tick, tick… BOOM! is a musical directed by Lin-Manuel Miranda based on the novel of the same name; it follows the exploits of playwright Steven Levenson (Andrew Garfield) and his early struggles to develop a musical at the professional level. Essentially, this is a musical about a man trying to make a musical, who better to direct such a thing than the only playwright in Hollywood that Joe-average might know; Lin-Manuel Miranda, the creator of Hamilton and In the Heights (2021).
Musicals in the 2020’s have exploded. This year alone I could name over half a dozen big-budget musicals that have either been released or are on the horizon; we are in many ways entering a small revival of the genre – which I partly covered in my review for In The Heights (2021). The question that has slowly ticked away in my mind is this; are these musicals evolving with the modern age or are they merely trying to replicate the magic that existed during Hollywood’s golden age of musicals? Simply put, are they doing anything new? Well, if tick, tick… BOOM! is any indication, I would venture to say no, they aren’t.
But does this even matter? A film isn’t required to do anything new to be good, right? Well, this is where it gets a little complicated. tick, tick… BOOM! tells a good story, but it feels shackled down by traditional storytelling techniques seen in countless musicals in times past. In comparison, the largely popular La La Land (2016); a film that was almost one entire homage to the old Hollywood classics, certainly didn’t say anything new, that story had been told many times across many genres. It did however tell the story in a fresh and new way that had not yet been seen in musicals before. Utilizing modern naturalistic dialogue, agile cinematography, and smooth transitions in and out of the musical numbers. tick, tick… BOOM! lacks these fresh characteristics.
The unfortunate flaw of tick, tick… BOOM! is that it is a story directed by a craftsman who has mastered the art of musicals and stage shows but seemingly holds a soft grip on the tenuous nature of film-making. Lin-Manuel composes musical pieces with ease and can set a stage with all the grand theatrics one would expect from a musical master, but once the camera starts rolling, that energy releases as a mere fizzled pop rather than the crackling boom you’d expect from a man of his reputation. It’s difficult to discern whether the issue lies in the truncated screenplay or the ambiguous pacing; either way, tick, tick… BOOM! feels largely vacant of tension despite the film’s title and story greatly emphasising the “tick, tick” buildup you’re meant to feel and the supposed “BOOM!” that never really comes.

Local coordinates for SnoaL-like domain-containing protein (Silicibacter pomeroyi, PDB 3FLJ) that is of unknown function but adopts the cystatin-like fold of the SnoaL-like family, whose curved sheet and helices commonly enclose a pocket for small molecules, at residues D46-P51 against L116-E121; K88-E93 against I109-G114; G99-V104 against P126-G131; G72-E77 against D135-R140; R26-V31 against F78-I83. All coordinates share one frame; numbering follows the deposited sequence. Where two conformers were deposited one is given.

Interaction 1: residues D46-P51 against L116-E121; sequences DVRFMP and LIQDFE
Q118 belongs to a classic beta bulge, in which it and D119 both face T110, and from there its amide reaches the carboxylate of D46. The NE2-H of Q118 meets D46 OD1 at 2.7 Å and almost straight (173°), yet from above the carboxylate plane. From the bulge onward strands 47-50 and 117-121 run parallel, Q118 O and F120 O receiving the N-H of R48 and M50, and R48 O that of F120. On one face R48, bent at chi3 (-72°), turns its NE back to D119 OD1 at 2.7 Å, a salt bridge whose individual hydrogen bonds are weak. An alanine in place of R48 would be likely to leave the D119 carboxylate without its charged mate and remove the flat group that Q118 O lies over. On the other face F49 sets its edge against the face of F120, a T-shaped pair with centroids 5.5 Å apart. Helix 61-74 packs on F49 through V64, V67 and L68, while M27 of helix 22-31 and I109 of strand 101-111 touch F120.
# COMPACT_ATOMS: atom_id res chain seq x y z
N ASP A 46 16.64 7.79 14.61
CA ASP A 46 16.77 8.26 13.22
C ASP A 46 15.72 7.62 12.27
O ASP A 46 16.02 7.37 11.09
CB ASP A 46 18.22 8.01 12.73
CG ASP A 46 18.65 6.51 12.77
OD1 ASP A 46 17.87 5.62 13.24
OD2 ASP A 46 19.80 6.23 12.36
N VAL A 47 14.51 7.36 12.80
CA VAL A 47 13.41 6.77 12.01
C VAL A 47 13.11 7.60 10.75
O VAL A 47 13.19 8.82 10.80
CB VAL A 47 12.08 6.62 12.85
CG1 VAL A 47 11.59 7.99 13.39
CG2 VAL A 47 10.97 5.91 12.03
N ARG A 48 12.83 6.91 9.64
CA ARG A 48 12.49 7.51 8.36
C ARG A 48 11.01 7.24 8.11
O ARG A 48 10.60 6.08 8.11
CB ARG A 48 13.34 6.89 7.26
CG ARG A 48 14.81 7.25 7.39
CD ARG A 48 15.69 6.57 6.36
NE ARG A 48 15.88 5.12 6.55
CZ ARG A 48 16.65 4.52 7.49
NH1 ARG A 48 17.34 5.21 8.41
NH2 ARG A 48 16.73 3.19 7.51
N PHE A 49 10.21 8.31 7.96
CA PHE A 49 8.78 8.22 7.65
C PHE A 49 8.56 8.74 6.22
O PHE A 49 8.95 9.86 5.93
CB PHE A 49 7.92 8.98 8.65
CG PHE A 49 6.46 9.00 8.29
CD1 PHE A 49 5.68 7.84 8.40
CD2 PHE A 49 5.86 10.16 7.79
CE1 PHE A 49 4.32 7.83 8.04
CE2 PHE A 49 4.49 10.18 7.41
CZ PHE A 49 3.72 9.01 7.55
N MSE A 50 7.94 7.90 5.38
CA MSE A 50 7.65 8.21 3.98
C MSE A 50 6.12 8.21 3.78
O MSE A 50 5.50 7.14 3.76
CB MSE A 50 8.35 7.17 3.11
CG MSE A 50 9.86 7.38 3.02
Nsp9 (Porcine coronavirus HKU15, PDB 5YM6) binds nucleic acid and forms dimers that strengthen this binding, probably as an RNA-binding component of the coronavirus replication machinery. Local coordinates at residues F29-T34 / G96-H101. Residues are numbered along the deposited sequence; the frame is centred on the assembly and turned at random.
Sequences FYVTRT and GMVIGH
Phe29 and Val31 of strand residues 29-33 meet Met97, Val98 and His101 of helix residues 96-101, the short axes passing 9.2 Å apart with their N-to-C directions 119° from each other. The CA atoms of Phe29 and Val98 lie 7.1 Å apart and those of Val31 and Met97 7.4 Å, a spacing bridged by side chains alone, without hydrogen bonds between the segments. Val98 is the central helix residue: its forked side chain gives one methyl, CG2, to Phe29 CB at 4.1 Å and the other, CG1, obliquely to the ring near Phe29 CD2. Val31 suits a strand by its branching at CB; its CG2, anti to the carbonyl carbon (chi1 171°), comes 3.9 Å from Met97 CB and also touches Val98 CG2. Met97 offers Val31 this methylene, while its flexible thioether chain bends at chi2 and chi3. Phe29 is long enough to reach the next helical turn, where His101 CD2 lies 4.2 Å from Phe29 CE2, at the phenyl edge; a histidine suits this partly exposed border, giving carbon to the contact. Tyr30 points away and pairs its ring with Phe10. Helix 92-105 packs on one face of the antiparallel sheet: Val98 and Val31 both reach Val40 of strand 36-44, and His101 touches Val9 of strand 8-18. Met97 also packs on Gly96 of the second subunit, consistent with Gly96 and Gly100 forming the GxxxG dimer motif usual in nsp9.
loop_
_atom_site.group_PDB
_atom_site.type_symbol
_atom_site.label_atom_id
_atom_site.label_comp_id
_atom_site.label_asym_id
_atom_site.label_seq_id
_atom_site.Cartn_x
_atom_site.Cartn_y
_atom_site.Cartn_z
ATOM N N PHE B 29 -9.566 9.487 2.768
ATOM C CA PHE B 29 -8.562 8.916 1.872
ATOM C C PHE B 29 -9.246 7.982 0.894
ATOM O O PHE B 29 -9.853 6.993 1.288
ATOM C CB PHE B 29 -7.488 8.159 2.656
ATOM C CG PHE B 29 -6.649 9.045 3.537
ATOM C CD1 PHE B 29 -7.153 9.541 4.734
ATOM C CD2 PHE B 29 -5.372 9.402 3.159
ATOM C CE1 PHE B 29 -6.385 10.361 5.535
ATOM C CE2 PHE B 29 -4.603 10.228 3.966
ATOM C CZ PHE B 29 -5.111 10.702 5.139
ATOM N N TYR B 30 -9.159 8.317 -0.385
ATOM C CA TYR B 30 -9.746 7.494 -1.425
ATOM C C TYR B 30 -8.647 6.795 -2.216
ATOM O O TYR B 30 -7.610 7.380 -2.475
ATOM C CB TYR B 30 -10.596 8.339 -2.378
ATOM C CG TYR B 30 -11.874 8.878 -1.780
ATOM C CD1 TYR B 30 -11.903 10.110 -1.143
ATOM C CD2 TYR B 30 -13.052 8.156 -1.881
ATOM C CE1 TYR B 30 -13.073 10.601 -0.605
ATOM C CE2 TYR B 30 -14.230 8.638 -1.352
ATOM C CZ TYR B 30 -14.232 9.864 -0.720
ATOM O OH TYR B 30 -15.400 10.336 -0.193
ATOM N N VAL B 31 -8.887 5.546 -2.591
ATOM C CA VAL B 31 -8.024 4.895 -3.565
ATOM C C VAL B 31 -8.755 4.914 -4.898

There is no doubt however, that leading actor Andrew Garfield puts in impressive dedication to the role. Though the chaotic nature of his character gets a little lost in the noise, Garfield belts, harmonizes, and places what feels like equal dedication into accurately portraying Steven Levenson that Steven Levenson put into writing his musicals. Garfield’s portrayal is not shy or timid, he’s vibrant and shows no hesitation to being as colorful or sullen as the character needs to be throughout the story. Another career best by the English actor.
On the contrary, unlike most musicals, there is no chaotic nature in the technical craft of the film. Perhaps Lin-Manuel Miranda lacks the technical artistry that accompanies directing your own film and to his credit, it is directorial debut so there is leeway. Using soft and usually muted colour tones doesn’t provide much value in terms of visual storytelling but there are some moments with purposeful lighting that makes an impact. Similar to J.K Rowling with her screenplay attempt for Fantastic Beasts and Where to Find Them, despite being a master of your craft, translating that vision to a film is a completely different practice. While Lin-Manuel has mastered the craft of being a playwright, he doesn’t yet have the technical literacy in filmmaking when it comes to crafting the visual aesthetic for his film.
La La Land has some creative shots and incredible musical pieces boasted by exceptional art direction. Even The Greatest Showman has musical set pieces and shot selection that is in rhythm with its energy on-screen. Lin-Manuel sets up the visual aesthetic of tick, tick… BOOM! in a way that looks and feels like a stage play and yeah, I get that the film is based on a legendary playwright but when it comes to the filmmaking craft, your visual aesthetic needs to synergize with the other elements on-screen. The songs used throughout tick, tick…BOOM! is written by Johnathan Larson himself and was produced by Alex Lacamoire, Bill Sherman and Kurth Crowleyanda for the film. tick, tick…BOOM! balances musical pieces and songs which accompany the film’s story and enhances the film’s most sincere and emotional moments. Many of the film’s musical numbers don’t have a lot, if any music attached to it and rather opts to use acapella to establish the beat and rhythm of the songs.
tick, tick… BOOM! too easily blurs together with all its many hastily combined scenes and muted tension. While Andrew Garfield plays his part to the best of his abilities, I couldn’t help but feel a gnawing sense of apathy for this character’s journey. All the ingredients exist for this film to detonate with force, but it feels as though it never quite comes together to make it happen.